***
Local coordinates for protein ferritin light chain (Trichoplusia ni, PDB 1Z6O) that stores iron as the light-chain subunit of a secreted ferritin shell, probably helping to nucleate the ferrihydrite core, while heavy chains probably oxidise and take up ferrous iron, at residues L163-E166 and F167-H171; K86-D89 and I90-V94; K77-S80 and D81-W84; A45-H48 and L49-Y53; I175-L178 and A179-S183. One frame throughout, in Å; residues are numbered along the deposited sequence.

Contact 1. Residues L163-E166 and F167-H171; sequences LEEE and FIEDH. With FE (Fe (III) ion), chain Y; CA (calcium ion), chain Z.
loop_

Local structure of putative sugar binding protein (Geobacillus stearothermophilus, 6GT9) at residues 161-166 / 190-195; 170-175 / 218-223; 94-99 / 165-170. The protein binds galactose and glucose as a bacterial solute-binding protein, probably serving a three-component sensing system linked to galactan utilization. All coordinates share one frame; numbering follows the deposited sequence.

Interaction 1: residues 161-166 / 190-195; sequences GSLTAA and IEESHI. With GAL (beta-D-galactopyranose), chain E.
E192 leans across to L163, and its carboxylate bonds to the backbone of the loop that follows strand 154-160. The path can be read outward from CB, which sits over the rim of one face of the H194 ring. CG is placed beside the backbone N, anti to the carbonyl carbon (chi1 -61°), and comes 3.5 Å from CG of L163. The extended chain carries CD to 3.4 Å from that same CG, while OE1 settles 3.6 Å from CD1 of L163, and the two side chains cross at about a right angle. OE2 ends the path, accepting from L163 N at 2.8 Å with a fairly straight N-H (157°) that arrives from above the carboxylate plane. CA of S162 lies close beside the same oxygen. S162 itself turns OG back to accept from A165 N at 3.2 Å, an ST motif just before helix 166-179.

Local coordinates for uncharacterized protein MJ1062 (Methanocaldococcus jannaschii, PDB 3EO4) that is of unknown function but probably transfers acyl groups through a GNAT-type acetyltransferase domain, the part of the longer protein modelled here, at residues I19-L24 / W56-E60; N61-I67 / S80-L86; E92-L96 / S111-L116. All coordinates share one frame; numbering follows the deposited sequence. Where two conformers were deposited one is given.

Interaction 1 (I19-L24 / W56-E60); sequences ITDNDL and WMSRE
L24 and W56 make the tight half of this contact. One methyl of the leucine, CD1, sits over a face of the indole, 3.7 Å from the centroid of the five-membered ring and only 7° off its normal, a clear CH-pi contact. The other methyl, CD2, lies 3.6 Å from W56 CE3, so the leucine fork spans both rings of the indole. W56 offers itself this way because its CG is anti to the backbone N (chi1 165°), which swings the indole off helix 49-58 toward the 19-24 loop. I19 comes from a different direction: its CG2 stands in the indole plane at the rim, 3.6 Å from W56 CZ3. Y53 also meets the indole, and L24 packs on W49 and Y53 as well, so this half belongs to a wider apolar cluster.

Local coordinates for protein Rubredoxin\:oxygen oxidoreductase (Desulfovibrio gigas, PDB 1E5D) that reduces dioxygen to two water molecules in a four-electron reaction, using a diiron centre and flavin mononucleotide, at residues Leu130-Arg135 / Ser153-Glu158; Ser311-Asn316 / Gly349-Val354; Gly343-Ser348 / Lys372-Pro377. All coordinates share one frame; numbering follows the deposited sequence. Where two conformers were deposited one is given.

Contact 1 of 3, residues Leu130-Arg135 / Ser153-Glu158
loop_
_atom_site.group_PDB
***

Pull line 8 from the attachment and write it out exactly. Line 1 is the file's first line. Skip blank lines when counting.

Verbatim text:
Interaction 1 (I19-L24 / W56-E60); sequences ITDNDL and WMSRE